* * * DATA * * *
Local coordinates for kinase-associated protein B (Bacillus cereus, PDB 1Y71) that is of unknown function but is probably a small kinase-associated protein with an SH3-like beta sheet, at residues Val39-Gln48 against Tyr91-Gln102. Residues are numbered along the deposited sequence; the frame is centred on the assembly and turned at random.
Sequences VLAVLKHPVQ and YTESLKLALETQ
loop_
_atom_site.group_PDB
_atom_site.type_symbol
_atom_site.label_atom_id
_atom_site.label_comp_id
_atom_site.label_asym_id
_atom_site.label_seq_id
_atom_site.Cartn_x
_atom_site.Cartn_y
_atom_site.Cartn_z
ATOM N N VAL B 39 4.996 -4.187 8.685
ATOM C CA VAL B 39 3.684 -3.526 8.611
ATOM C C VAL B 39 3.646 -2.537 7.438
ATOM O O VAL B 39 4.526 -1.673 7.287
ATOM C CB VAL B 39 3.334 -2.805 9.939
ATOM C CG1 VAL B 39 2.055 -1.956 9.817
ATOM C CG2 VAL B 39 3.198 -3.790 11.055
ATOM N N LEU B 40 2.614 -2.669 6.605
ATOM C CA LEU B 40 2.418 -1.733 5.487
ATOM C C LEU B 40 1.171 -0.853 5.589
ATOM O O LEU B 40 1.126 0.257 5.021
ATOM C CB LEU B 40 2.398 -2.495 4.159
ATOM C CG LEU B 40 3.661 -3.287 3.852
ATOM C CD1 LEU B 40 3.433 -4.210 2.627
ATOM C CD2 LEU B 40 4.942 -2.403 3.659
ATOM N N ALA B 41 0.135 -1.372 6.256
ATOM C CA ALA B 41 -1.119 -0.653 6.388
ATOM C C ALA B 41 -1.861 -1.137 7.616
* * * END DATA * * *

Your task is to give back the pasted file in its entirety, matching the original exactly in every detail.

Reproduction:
Local coordinates for kinase-associated protein B (Bacillus cereus, PDB 1Y71) that is of unknown function but is probably a small kinase-associated protein with an SH3-like beta sheet, at residues Val39-Gln48 against Tyr91-Gln102. Residues are numbered along the deposited sequence; the frame is centred on the assembly and turned at random.
Sequences VLAVLKHPVQ and YTESLKLALETQ
loop_
_atom_site.group_PDB
_atom_site.type_symbol
_atom_site.label_atom_id
_atom_site.label_comp_id
_atom_site.label_asym_id
_atom_site.label_seq_id
_atom_site.Cartn_x
_atom_site.Cartn_y
_atom_site.Cartn_z
ATOM N N VAL B 39 4.996 -4.187 8.685
ATOM C CA VAL B 39 3.684 -3.526 8.611
ATOM C C VAL B 39 3.646 -2.537 7.438
ATOM O O VAL B 39 4.526 -1.673 7.287
ATOM C CB VAL B 39 3.334 -2.805 9.939
ATOM C CG1 VAL B 39 2.055 -1.956 9.817
ATOM C CG2 VAL B 39 3.198 -3.790 11.055
ATOM N N LEU B 40 2.614 -2.669 6.605
ATOM C CA LEU B 40 2.418 -1.733 5.487
ATOM C C LEU B 40 1.171 -0.853 5.589
ATOM O O LEU B 40 1.126 0.257 5.021
ATOM C CB LEU B 40 2.398 -2.495 4.159
ATOM C CG LEU B 40 3.661 -3.287 3.852
ATOM C CD1 LEU B 40 3.433 -4.210 2.627
ATOM C CD2 LEU B 40 4.942 -2.403 3.659
ATOM N N ALA B 41 0.135 -1.372 6.256
ATOM C CA ALA B 41 -1.119 -0.653 6.388
ATOM C C ALA B 41 -1.861 -1.137 7.616